The savoy cabbage & bacon was the second biggest hit for me, with crispy pieces of meaty bacon intertwined amongst crunchy, juicy pieces of well-seasoned cabbage. A little more bacon wouldn’t have been discouraged, however.
The sautéed broccoli with chilli and garlic was cooked al dente, as it should be, and was nice enough, although I would have liked a lot more chili and garlic in the dish.
The twice cooked chips were probably the biggest disappointment of the meal for me, which is a real shame as everyone loves chips, and I don’t think that they are particularly hard to get right! The chips hit the mark on having an excellently crunchy exterior, but should have been half the width to achieve the right fluffy-to-crisp ratio as, instead, they ended up being incredibly dense and more like an extra-crispy roast potato, rather than a lovely, light, dunk-able chip. It was borderline inappropriate to eat them with your fingers, they were that big! The portion size was right however, and I feel that this criticism could (and should) easily be remedied.
Our waitress also deserves a positive comment here for meeting my never-ending requests for ketchup promptly and politely, albeit to her mild astonishment & amusement!
All in all, a very highly-accomplished round of main courses. Although we were all full to the brim, there is never any saying no to pudding for me, particularly when there is chocolate involved. Thus, Michael and I ordered the dark chocolate fondant with peanut butter ice cream (£7.50) – why is this the first time that I have seen this combination on a menu?! Absolute bliss. The fondant was everything you want from a fondant; rich, firm & goo-ey, all wrapped into one stunning mouthful. As peanut butter lovers, the ice cream it was served with could not have been better, but for many (inferior folk) the combination would have been too rich. We, however, could not complain, and were transported to serious food heaven.
Gem chose the rhubarb & apple crumble with cinnamon ice cream (£6.50), which would have been my next choice, and I am assured tasted just as good as it looked. The ratio of fruit-to-crumble was apparently just right, with the perfectly stewed, slightly tart, rhubarb and sugary-crisp clusters of crumble providing a well-balanced bite. You can’t really go wrong with cinnamon ice cream and I am told that it tied up all of the flavours nicely.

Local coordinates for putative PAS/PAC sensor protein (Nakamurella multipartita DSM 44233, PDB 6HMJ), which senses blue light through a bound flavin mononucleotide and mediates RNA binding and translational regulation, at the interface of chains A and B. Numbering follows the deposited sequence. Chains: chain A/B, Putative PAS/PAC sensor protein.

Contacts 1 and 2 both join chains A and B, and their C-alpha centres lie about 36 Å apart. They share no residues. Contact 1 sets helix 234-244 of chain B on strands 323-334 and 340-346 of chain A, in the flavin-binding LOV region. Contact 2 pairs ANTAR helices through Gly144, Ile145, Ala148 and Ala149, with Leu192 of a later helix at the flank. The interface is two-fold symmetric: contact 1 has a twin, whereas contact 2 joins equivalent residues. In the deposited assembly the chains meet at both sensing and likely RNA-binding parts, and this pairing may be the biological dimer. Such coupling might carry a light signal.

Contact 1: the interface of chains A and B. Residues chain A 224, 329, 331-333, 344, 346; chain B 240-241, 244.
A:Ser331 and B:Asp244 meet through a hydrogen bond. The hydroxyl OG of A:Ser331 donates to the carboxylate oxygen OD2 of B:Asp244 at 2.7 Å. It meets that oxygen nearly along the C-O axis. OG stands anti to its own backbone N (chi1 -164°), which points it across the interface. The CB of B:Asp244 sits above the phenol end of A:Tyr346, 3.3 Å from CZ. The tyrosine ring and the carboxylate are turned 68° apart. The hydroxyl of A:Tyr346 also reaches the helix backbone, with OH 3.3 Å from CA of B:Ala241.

Freddie, on the other hand, went for a dessert that I would never choose; the glazed lemon tart with raspberry sorbet (£6.50). A little too much health in that title for me, but I must admit it did look pretty good nonetheless. He said that the pastry was crisp, the lemon was the right balance of tangy and creamy, and the ratios were spot on, for him. The raspberry sorbet was strong in flavour, but not overpowering, and he found it to be very refreshing alongside the lemon tart.
In essence, we all licked our plates from every course clean; even the pie and chips disappeared into thin air, and there wasn’t a morsel of food left in sight, which is pretty much the biggest compliment you can give a chef when you’ve eaten that quantity of food. Despite all being in a ‘pop-the-top-button’ state, when we asked for the bill it was served with 4 delicious squares of warm brownie, which were impossible to resist. They were the perfect (delicious) gesture to end such an exquisite meal and superb service. Northbank, you outdid yourself!
Delicious food and good company also calls for fine wine, which we certainly had our fair fill of. We got through 3 bottles of the ‘Mon Roc, Carignan – Merlot (France), 2013′ (£18.00), which I must say had a great depth of flavour to accompany our hearty dishes.
Price: The total bill came to £175.92 including 12.5% service, for 4 lots of starters, mains & desserts; 5 sides; 3 sauces (so a grand total of £88.37 for the food with the 50% offer); 2 aperitifs – Prosecco (£9.00) and a pint of beer (£5.00); and 3 bottles of wine (£18.00 each). I’d call that daylight robbery, to be honest. That would be an outstanding price for the quantity of food and beverages we consumed at any restaurant, let alone one that serves as gorgeous food and views as Northbank does. Then again, it is, of course, worth bearing in mind that the bill would have come to £255.09 without the incredible 50% off food offer (£176.75 for the food instead of £88.37!), which is substantially steeper, but would still be worth the money, in my opinion. As a consequence, I have decided to include their usual prices in rating them, as I do not think it would be fair to distort the overall rating on temporary pricing (which still comes out pretty damn strong, nonetheless!)
I hope my review has encouraged you to check out Northbank for yourself; if I were you I’d be pretty snappy about it and get my jaws around that offer before it disappears!